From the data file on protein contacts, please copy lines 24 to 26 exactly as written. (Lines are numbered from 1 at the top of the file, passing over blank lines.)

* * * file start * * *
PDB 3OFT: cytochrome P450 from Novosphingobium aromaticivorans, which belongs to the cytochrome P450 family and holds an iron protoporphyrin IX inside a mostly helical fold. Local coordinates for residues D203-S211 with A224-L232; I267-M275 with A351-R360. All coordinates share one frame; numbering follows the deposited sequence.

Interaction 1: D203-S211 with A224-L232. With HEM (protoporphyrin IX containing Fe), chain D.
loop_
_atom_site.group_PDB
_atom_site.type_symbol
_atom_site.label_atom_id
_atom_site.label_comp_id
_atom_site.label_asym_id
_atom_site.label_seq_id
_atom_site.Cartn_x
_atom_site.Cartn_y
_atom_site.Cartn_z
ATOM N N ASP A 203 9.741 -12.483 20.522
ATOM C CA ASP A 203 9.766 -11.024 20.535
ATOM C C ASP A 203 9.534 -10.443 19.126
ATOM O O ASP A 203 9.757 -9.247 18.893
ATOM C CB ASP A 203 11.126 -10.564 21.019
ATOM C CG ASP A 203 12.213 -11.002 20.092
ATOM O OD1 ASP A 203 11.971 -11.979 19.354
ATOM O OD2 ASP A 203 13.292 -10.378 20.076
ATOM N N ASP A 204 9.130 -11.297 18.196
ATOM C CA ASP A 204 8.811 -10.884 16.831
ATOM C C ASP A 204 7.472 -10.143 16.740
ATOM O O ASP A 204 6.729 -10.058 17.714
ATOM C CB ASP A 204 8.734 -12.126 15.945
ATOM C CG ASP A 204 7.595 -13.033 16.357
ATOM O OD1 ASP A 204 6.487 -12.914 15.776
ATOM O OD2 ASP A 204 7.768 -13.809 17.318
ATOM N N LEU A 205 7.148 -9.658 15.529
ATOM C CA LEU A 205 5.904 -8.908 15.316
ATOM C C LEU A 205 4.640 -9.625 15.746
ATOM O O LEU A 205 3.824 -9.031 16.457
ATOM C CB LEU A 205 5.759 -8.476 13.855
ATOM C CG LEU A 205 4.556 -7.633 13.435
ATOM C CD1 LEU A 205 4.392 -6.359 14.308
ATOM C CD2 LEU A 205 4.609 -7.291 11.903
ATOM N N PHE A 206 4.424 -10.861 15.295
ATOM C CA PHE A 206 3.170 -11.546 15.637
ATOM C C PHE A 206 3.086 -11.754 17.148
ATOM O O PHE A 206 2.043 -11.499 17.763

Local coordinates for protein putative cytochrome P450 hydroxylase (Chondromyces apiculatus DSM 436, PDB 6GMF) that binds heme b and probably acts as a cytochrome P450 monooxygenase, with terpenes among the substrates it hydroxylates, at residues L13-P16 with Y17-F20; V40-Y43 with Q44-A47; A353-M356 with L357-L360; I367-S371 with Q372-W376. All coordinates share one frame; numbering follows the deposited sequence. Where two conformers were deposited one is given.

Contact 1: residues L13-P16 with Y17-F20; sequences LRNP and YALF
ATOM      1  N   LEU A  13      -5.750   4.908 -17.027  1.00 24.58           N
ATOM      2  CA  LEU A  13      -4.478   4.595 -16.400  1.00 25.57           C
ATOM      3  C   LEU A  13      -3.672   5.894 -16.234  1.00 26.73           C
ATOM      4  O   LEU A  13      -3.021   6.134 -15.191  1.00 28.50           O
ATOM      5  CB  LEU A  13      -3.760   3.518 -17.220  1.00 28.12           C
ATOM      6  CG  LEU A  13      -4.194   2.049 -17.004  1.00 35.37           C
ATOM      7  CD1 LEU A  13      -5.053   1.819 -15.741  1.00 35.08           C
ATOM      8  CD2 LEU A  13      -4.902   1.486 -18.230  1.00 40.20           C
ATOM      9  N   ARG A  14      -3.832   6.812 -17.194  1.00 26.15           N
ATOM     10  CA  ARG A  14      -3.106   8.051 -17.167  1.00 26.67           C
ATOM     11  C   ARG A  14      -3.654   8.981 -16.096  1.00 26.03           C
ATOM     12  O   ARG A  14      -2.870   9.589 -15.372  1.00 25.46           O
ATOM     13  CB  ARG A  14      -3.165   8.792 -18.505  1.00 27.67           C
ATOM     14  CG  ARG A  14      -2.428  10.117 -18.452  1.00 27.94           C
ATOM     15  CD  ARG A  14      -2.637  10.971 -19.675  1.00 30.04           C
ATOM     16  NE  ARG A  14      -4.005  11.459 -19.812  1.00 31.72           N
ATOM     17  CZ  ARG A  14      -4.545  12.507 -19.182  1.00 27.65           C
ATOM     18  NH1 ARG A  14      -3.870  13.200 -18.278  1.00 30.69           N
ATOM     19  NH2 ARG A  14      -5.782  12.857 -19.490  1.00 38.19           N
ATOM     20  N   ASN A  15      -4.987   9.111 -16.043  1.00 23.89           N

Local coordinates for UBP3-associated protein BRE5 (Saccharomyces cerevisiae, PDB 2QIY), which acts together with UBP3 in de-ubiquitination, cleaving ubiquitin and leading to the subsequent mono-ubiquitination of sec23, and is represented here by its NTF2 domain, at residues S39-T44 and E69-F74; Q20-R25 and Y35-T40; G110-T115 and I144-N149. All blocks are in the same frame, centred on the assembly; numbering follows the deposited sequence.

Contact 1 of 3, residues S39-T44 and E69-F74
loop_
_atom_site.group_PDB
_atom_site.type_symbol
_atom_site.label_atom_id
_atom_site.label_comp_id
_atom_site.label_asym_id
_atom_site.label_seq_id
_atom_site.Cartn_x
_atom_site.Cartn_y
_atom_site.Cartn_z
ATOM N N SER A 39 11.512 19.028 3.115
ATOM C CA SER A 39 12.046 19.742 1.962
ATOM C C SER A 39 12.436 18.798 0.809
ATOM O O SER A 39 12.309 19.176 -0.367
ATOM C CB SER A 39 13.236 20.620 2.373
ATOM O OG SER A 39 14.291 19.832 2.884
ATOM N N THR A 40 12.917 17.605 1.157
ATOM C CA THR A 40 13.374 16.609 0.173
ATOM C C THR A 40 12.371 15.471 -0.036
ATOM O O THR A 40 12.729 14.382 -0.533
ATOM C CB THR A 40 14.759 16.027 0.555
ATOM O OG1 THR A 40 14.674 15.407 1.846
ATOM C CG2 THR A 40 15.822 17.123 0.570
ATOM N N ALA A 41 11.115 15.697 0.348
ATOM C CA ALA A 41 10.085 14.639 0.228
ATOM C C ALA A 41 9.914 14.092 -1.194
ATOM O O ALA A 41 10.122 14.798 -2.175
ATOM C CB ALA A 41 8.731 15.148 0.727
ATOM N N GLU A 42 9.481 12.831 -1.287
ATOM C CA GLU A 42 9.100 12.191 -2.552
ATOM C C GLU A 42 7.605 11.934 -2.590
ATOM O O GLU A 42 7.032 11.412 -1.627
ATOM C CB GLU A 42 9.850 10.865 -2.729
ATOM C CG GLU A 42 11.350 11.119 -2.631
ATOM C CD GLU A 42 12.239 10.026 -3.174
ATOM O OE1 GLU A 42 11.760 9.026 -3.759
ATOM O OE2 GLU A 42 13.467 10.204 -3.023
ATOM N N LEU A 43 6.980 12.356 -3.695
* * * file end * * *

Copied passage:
ATOM O O ASP A 204 6.729 -10.058 17.714
ATOM C CB ASP A 204 8.734 -12.126 15.945
ATOM C CG ASP A 204 7.595 -13.033 16.357